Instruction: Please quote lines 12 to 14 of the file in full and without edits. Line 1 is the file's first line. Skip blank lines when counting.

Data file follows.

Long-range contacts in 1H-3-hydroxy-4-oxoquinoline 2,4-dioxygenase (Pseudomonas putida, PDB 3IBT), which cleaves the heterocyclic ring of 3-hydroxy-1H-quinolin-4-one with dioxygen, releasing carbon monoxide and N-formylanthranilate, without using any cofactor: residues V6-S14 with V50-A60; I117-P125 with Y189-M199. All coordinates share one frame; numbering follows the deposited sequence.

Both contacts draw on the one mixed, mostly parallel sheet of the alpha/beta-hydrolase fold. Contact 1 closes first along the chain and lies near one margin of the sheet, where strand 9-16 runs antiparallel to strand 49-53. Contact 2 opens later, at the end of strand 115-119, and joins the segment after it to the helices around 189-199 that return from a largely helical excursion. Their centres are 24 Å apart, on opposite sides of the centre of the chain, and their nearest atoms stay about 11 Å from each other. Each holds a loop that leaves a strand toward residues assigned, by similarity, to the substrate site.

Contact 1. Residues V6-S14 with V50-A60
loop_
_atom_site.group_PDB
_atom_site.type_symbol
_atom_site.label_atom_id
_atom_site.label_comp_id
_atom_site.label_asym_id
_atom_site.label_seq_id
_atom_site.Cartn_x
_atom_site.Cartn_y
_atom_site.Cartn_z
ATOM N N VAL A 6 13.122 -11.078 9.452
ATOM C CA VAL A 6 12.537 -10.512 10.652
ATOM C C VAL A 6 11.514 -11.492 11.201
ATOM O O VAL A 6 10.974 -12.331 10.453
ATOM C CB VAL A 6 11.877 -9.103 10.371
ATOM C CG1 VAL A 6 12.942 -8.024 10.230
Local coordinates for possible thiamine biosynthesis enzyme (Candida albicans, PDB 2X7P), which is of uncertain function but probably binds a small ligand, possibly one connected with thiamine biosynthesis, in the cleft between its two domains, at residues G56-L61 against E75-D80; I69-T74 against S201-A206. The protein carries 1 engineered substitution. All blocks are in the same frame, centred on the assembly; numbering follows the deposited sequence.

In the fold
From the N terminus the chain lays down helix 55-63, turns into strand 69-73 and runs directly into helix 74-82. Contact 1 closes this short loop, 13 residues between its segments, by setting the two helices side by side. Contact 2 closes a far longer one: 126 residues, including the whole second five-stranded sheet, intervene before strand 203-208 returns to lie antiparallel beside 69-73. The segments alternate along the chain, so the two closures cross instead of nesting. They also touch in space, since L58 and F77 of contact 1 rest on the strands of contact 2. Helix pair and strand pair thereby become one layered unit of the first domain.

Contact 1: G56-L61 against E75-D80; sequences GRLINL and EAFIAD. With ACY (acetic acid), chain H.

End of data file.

_atom_site.Cartn_y
_atom_site.Cartn_z
ATOM N N VAL A 6 13.122 -11.078 9.452